Related collections

          Most cited references 52

          • Record: found
          • Abstract: found
          • Article: not found

          C. elegans: des neurones et des gènes

          The human brain contains 100 billion neurons and probably one thousand times more synapses. Such a system can be analyzed at different complexity levels, from cognitive functions to molecular structure of ion channels. However, it remains extremely difficult to establish links between these different levels. An alternative strategy relies on the use of much simpler animals that can be easily manipulated. In 1974, S. Brenner introduced the nematode Caenorhabditis elegans as a model system. This worm has a simple nervous system that only contains 302 neurons and about 7,000 synapses. Forward genetic screens are powerful tools to identify genes required for specific neuron functions and behaviors. Moreover, studies of mutant phenotypes can identify the function of a protein in the nervous system. The data that have been obtained in C. elegans demonstrate a fascinating conservation of the molecular and cellular biology of the neuron between worms and mammals through more than 550 million years of evolution.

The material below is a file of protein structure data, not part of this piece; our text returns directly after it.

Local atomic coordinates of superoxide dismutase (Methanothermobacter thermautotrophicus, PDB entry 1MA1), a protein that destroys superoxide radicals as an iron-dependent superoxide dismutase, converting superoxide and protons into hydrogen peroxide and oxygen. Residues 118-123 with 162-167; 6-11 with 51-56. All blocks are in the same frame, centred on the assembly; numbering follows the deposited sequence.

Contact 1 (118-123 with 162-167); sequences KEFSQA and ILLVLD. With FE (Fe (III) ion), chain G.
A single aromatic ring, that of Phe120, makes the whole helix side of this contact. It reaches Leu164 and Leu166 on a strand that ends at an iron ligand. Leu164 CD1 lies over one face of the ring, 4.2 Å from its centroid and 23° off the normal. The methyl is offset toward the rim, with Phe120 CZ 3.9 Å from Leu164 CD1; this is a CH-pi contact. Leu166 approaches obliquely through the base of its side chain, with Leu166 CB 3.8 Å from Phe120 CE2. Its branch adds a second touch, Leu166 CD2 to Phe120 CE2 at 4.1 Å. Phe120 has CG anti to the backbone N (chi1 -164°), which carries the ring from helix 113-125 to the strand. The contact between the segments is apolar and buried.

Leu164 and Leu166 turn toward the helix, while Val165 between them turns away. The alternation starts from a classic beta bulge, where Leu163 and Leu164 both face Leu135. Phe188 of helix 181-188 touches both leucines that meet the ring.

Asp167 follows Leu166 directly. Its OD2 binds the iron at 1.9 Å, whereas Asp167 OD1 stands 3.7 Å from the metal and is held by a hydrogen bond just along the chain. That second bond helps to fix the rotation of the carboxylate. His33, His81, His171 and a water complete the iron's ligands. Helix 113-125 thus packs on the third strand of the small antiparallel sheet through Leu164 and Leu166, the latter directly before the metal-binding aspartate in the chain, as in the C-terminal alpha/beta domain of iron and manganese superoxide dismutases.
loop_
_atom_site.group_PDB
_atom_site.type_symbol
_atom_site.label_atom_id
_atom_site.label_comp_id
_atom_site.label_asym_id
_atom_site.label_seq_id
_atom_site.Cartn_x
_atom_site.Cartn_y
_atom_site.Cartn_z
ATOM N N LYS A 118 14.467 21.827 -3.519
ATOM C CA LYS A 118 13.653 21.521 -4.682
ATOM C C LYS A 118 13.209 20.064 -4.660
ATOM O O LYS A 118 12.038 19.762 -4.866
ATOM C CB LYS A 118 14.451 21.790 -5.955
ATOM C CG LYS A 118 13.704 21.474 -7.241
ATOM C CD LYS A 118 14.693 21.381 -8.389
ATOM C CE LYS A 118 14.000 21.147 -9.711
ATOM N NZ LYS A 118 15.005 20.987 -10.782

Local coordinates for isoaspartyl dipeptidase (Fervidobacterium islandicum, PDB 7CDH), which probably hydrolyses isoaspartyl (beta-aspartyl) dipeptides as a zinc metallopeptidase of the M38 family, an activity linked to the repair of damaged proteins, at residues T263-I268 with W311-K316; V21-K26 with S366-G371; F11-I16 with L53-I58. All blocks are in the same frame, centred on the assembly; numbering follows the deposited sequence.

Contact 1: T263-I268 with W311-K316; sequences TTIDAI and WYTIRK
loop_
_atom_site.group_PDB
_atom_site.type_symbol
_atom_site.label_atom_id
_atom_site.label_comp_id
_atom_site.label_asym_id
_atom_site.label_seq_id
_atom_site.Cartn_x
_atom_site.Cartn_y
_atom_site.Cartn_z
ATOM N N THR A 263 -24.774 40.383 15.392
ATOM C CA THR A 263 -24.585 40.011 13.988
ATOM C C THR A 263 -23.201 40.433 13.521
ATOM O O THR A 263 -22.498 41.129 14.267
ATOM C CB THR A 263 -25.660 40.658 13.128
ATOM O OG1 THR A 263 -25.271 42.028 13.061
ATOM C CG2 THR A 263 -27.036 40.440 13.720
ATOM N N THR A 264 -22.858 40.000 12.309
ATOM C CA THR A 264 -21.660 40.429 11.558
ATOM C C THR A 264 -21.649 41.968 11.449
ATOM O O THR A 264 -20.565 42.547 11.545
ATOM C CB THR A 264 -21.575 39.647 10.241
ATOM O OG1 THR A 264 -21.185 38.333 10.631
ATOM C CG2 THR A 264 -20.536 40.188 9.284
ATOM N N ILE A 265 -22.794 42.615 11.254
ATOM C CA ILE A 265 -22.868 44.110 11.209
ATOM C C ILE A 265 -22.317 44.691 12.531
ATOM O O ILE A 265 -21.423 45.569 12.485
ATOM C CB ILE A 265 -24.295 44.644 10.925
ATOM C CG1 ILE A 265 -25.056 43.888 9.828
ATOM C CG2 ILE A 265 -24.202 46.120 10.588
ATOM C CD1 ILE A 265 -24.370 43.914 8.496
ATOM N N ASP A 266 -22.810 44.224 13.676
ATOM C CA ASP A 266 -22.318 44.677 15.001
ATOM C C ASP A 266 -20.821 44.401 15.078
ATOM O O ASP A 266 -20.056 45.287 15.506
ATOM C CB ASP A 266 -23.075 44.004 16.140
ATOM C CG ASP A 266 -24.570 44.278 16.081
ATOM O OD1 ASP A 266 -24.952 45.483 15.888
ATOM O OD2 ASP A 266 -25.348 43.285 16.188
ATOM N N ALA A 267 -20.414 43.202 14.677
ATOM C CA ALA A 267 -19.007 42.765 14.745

Bookmark
            • Record: found
            • Abstract: found
            • Article: not found

            Neuropilin-1 Conveys Semaphorin and VEGF Signaling during Neural and Cardiovascular Development